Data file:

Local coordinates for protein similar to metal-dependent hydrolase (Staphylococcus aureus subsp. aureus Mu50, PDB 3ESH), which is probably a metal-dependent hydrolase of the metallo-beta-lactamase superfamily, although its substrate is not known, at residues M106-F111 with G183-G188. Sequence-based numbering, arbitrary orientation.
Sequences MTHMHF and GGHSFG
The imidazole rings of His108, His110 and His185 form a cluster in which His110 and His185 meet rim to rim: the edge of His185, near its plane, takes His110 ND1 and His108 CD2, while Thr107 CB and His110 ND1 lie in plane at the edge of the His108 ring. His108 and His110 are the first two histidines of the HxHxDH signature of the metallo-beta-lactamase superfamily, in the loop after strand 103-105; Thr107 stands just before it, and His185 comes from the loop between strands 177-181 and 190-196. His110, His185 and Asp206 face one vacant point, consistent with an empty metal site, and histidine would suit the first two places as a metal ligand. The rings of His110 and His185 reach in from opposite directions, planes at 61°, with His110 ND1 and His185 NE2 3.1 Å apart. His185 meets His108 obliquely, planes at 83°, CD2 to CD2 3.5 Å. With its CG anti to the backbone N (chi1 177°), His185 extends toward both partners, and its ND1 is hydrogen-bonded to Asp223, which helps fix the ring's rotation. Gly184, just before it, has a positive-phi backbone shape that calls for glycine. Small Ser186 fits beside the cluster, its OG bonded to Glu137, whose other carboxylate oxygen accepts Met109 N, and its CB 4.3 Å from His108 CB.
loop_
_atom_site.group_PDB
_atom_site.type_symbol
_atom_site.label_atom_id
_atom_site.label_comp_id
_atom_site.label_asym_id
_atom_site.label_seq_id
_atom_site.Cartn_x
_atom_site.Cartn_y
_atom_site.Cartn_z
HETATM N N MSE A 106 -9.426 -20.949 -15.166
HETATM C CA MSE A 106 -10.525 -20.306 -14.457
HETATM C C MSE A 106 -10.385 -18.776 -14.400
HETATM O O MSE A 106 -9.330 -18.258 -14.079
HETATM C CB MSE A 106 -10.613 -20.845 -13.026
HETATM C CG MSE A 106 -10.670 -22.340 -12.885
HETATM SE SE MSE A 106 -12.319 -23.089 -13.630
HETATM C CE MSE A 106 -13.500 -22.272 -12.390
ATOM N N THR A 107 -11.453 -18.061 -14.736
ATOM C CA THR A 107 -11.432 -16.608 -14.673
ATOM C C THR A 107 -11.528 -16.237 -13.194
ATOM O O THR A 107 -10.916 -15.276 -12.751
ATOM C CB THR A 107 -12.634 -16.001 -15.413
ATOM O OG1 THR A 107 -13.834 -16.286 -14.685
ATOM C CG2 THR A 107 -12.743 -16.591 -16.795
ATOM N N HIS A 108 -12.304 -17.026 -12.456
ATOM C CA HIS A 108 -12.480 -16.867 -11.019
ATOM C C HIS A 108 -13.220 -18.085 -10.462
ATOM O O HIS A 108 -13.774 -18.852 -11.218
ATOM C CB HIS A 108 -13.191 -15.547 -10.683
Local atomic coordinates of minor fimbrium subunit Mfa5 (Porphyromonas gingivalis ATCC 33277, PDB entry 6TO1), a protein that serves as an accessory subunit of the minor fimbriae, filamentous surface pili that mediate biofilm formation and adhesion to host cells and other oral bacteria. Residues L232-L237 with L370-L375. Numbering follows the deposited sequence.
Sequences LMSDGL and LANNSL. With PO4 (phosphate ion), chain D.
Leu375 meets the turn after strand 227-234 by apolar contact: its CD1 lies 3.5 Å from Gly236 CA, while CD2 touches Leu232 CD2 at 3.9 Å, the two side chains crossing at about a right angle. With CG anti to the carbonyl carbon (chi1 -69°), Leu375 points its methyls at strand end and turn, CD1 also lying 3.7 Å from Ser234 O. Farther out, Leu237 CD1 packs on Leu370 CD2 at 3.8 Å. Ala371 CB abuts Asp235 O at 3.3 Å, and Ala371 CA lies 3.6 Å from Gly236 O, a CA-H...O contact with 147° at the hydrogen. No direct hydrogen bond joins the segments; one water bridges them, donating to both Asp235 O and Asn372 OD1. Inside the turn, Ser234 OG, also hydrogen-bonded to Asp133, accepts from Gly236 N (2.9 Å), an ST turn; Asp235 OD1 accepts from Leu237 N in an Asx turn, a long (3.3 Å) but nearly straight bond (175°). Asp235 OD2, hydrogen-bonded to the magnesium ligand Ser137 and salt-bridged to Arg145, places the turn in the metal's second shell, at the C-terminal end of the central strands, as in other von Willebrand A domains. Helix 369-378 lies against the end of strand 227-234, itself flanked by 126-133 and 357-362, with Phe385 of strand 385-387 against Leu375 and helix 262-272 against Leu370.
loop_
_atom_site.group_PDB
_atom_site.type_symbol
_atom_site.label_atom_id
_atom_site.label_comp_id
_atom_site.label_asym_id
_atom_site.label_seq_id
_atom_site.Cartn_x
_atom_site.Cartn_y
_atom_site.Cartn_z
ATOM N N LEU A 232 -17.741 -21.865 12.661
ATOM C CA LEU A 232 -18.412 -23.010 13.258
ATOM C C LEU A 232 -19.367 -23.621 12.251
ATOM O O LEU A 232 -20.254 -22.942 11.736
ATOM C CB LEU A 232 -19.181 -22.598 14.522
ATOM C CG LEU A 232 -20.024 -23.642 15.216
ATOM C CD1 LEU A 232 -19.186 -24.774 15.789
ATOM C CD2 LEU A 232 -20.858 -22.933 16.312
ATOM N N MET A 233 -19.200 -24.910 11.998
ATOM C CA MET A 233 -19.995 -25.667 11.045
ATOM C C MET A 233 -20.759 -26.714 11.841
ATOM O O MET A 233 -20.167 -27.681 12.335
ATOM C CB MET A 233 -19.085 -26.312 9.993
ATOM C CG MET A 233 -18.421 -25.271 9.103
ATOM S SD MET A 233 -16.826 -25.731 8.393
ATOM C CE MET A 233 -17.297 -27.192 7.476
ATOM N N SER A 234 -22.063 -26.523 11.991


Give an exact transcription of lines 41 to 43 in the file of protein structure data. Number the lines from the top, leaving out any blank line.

_atom_site.label_comp_id
_atom_site.label_asym_id
_atom_site.label_seq_id